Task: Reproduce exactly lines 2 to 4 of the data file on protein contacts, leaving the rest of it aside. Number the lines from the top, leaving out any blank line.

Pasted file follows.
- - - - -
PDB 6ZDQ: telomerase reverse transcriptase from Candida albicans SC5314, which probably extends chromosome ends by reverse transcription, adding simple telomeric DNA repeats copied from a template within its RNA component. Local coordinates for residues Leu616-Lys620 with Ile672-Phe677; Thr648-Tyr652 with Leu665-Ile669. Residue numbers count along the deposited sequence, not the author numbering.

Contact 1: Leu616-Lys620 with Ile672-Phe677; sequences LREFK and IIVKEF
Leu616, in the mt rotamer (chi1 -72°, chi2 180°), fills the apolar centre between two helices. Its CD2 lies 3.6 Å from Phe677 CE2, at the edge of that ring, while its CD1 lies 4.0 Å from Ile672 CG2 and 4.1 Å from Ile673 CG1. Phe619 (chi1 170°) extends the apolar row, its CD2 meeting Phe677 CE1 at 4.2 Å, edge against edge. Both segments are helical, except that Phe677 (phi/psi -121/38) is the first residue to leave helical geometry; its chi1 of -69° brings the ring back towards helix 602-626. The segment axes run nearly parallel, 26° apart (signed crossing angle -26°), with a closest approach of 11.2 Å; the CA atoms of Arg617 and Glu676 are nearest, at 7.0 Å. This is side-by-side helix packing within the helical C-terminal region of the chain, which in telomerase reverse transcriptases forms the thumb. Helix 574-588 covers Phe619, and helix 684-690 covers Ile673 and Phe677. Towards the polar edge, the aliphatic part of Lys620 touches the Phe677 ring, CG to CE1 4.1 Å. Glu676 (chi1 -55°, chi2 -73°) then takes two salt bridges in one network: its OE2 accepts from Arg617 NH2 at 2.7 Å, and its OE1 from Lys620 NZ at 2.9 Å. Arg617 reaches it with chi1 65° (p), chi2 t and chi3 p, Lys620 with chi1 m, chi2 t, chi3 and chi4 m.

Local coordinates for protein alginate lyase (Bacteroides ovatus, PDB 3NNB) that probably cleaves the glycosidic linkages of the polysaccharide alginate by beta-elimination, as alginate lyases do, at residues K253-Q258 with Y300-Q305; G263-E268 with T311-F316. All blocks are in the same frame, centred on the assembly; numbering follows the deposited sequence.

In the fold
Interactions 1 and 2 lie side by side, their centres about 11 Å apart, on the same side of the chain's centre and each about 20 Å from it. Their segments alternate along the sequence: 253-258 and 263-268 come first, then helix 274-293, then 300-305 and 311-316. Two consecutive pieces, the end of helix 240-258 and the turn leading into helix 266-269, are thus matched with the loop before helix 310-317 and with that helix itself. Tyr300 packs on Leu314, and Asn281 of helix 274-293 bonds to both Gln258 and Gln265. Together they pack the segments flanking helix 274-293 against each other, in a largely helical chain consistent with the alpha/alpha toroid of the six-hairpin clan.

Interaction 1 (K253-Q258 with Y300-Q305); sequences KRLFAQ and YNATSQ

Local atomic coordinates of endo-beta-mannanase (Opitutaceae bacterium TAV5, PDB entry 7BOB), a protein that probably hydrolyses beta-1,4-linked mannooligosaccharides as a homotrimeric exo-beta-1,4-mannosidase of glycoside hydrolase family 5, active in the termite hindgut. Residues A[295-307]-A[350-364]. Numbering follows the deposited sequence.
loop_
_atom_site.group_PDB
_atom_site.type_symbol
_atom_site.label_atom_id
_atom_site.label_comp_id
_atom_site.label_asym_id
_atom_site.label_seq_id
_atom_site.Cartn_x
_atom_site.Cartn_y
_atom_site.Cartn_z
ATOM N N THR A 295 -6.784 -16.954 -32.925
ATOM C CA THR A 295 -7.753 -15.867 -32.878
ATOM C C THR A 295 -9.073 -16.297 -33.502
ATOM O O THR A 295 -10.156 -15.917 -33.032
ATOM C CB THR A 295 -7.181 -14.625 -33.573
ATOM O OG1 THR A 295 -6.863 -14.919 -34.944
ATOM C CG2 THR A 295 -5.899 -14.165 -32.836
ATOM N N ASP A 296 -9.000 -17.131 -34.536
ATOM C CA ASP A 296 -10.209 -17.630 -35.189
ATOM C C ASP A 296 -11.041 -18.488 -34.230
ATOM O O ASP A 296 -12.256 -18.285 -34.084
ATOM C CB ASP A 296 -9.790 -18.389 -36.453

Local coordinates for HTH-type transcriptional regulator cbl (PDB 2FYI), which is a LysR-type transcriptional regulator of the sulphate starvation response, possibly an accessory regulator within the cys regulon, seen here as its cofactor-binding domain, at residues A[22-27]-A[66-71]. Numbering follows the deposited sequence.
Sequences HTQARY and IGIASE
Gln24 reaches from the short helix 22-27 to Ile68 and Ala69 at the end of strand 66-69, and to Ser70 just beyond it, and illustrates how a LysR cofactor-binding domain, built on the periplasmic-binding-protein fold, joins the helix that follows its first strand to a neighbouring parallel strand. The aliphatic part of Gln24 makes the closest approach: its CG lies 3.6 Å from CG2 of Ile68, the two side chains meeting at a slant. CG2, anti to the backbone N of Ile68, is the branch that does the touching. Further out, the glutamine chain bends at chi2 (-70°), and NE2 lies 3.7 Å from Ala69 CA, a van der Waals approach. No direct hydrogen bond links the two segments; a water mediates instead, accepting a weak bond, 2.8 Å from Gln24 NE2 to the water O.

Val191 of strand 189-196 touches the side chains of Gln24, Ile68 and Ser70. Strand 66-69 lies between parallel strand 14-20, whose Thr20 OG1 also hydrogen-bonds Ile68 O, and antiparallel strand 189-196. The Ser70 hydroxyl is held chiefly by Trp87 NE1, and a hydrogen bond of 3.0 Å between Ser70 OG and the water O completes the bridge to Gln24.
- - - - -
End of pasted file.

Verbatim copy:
Contact 1: Leu616-Lys620 with Ile672-Phe677; sequences LREFK and IIVKEF
Leu616, in the mt rotamer (chi1 -72°, chi2 180°), fills the apolar centre between two helices. Its CD2 lies 3.6 Å from Phe677 CE2, at the edge of that ring, while its CD1 lies 4.0 Å from Ile672 CG2 and 4.1 Å from Ile673 CG1. Phe619 (chi1 170°) extends the apolar row, its CD2 meeting Phe677 CE1 at 4.2 Å, edge against edge. Both segments are helical, except that Phe677 (phi/psi -121/38) is the first residue to leave helical geometry; its chi1 of -69° brings the ring back towards helix 602-626. The segment axes run nearly parallel, 26° apart (signed crossing angle -26°), with a closest approach of 11.2 Å; the CA atoms of Arg617 and Glu676 are nearest, at 7.0 Å. This is side-by-side helix packing within the helical C-terminal region of the chain, which in telomerase reverse transcriptases forms the thumb. Helix 574-588 covers Phe619, and helix 684-690 covers Ile673 and Phe677. Towards the polar edge, the aliphatic part of Lys620 touches the Phe677 ring, CG to CE1 4.1 Å. Glu676 (chi1 -55°, chi2 -73°) then takes two salt bridges in one network: its OE2 accepts from Arg617 NH2 at 2.7 Å, and its OE1 from Lys620 NZ at 2.9 Å. Arg617 reaches it with chi1 65° (p), chi2 t and chi3 p, Lys620 with chi1 m, chi2 t, chi3 and chi4 m.

Local coordinates for protein alginate lyase (Bacteroides ovatus, PDB 3NNB) that probably cleaves the glycosidic linkages of the polysaccharide alginate by beta-elimination, as alginate lyases do, at residues K253-Q258 with Y300-Q305; G263-E268 with T311-F316. All blocks are in the same frame, centred on the assembly; numbering follows the deposited sequence.